managers better visibility of their operation. But implementing a management
system on top of a rollout of new technology can be a complex process.
However, with the support of a logistics expert it can be an
easy transition that will ensure you are futureproofed. A good partner will
look at the situation as a whole and design a solution that can be phased-in
according to each unique site.
A trusted logistics expert that understands your business
challenges can help you refine and establish your operational and strategic
objectives and make the right technology choices. They can also help with
deployment and any training that may be needed to work with specialist
ABOUT THE AUTHOR - PETER MARSH
Peter joined TouchStar (formally Belgravium) in a sales manager role in 2001. Prior to joining the company, Peter held Partner and National Sales Manager roles within the parcel and logistics industries.
In 2011 Peter was promoted to Sales Director and is now actively involved in promoting the value of TouchStar’s Rugged Mobile Computing solutions to the warehouse, logistics, manufacturing and field service industries. When not involved in the business, Peter is a keen and enthusiastic football and cricket fan.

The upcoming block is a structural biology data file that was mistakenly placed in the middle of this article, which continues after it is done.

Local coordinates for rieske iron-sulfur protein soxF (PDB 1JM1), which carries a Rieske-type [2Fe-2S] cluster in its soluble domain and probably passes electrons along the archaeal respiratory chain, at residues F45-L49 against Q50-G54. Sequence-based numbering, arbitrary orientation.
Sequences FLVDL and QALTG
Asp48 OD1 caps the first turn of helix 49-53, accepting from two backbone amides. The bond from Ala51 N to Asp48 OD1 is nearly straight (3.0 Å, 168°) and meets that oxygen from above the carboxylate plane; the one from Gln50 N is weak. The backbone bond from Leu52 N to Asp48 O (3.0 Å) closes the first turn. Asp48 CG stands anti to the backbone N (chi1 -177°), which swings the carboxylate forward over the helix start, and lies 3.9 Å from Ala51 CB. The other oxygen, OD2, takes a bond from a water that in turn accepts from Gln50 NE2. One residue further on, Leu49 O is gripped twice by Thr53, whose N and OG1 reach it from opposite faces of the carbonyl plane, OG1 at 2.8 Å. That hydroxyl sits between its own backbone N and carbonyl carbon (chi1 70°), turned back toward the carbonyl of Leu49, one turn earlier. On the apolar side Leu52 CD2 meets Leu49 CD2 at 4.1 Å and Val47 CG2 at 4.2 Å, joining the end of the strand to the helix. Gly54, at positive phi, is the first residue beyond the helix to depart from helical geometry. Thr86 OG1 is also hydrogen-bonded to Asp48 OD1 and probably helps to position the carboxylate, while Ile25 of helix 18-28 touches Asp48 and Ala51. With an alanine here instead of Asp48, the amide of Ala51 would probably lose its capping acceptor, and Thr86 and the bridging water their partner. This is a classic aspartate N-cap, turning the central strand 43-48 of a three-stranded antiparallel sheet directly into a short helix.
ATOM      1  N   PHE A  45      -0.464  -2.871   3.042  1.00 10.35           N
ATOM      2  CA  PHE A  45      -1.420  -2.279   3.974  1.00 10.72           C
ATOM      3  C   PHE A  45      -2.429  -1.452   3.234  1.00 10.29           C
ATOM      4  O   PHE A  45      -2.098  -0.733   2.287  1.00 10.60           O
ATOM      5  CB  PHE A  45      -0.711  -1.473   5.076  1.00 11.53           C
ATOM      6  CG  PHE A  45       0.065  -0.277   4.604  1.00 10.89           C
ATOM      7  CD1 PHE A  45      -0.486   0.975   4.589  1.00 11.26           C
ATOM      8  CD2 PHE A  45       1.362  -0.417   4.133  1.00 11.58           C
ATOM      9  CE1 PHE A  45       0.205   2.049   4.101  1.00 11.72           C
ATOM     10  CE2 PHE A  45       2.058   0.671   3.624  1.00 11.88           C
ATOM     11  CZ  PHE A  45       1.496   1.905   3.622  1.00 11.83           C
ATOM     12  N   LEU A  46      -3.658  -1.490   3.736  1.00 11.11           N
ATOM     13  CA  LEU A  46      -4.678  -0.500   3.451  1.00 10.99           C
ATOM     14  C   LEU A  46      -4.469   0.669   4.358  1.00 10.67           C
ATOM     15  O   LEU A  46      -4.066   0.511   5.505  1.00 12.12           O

Based in the UK and with over three decades of experience
within the development of mobile computers for warehouse environments,
TouchStar has the knowledge to confidently offer mobile computing solutions to
successfully addresses key business issues.
TouchStar’s handheld, wearable, and vehicle-mounted mobile
computers are purpose-built to provide enterprise-level support to meet new
challenges. From labour-intensive tasks to fully automated environments, TouchStar’s
rugged mobile computers help reduce errors and significantly increase
productivity and availability.
TouchStar offers extremely competitive prices on all its
devices helping minimise procurement costs. TouchStar’s experts are just a
phone call away to help you choose the right products for your needs.
Contact us to talk to our experts today.